ISO 17712:2013 certification

International Standard ISO 17712, Freight Containers - Mechanical Seals, published in September 2010, Is the Third Generation Of 17712. The First Generation Was a Publicly Available Specification (PAS) Published In 2003; The
Second Generation Was a Revision To ISO/PAS 17712 Published In 2006. The Generations Are Cumulative Except For Some Fine-Tuning of Earlier Work.

The International Organization for Standardization (ISO) Permits Its Technical  ommittees to Draft and Vote on Publicly Available Specifications (PAS) As, In Effect, A Kind of Interim International Standard. A PAS Is Faster to Approve Than a Formal Standard, But It Has a Limited Shelf-Life.

The First Generation: ISO Technical Committee (TC) 104, Freight Containers, Formed Working Group 8  WG8), Mechanical Seals Late In 2002. Industry and Government Experts Concluded That an International Standard on Mechanical Security Seals Would Enhance Post-9/11 Cargo Security. Using ISO's PAS Procedures, ISO/PAS 17712 Was Finished Quickly. The PAS Focused on The Physical Parameters of Three Classes or Levels of Seal Barrier Strength: Indicative ("I"), Security ("S"), And High Security ("H"). The Barrier Strength of a Seal Was and Still Is Measured with Four Tests: Impact, Shear, Bend and Tensile Strength. The Test Values That Distinguished Between "I", "S" And "H" Classes Reflected Numbers in Use by Major Customs Authorities.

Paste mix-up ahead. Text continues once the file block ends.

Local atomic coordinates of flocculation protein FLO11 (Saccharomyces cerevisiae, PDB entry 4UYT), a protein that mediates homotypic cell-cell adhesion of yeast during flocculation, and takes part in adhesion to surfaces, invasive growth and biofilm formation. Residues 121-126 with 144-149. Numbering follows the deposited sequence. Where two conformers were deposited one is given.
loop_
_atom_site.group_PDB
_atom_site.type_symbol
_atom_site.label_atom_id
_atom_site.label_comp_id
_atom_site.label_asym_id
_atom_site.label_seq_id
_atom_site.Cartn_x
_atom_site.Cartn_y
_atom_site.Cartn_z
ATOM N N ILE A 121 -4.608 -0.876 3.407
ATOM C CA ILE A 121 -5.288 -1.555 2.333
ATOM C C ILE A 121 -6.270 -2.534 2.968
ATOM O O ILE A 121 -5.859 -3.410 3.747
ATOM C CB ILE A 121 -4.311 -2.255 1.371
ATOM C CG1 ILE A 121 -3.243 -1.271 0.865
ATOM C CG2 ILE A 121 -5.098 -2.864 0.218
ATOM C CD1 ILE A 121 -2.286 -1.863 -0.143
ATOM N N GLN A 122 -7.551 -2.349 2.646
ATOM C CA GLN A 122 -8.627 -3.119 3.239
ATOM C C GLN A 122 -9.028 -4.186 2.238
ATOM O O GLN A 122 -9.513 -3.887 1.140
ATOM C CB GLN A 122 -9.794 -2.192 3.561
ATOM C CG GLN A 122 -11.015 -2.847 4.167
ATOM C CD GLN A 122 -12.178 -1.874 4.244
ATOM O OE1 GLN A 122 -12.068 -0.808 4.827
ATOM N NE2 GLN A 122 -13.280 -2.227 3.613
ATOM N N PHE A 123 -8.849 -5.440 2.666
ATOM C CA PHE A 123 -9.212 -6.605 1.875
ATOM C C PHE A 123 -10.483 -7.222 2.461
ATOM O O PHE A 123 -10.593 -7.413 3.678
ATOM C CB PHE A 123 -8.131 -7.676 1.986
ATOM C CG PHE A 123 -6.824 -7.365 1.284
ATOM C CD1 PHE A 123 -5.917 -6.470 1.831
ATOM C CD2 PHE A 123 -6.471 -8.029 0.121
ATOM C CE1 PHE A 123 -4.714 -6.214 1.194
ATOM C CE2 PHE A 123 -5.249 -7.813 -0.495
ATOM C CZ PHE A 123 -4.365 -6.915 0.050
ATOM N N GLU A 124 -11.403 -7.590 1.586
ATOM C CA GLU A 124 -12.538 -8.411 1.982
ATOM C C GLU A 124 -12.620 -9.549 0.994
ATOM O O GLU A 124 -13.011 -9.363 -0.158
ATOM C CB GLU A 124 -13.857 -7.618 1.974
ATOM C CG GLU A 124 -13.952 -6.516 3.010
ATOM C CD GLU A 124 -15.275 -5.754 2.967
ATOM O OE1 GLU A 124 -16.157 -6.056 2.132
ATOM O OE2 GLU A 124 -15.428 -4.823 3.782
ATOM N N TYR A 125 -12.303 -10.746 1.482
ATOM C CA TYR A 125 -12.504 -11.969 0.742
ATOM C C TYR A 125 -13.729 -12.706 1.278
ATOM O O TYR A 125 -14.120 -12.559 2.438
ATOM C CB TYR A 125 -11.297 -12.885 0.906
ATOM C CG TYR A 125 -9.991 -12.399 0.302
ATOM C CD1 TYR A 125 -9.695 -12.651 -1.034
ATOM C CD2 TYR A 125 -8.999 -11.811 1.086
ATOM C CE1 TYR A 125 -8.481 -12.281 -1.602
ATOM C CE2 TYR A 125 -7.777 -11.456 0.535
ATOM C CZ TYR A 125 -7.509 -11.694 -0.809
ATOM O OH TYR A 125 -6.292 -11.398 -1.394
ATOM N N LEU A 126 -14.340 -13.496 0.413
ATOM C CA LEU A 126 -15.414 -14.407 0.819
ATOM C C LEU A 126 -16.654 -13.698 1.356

The Quality of Seals Used in International Trade Improved as Trade-Related Programs Encouraged or Required Use Of ISO-Compliant "H" Seals. Two of The Earliest Programs Were the US Customs-Trade Partnership Against Terrorism (C-TPAT) And the World Customs Organization's "Framework of Standards to Secure and Facilitate Global Trade."

ISO/PAS 17712:2003's Narrow Scope Reflected the Time-Urgency of Industry Stakeholders. It Was Clear That the Seal Suppliers' Security-Related Business Practices Were At Least As Important as  The Physical Strength of a Seal. Seal Manufacturers and Distributors with Immature or Careless Security-Related Management Practices Could Effectively Compromise the Security of The Best Physical Seal Before It Was Shipped Out Of The Door.

Benefits of ISO Pas 17712:2010

  • Reducing shipping delays that result when seals are lost or broken.
  • Speed up logistic procedures.
  • When checking seals for signs of tampering, tamper-evident seals should permit personnel, with the suitable training, to detect compromised seals more simply.
  • Reduced possibility of cargo theft or tampering.
  • Reduced possibility of unofficial material being inserted into containers or other tools of global traffic (IIT).

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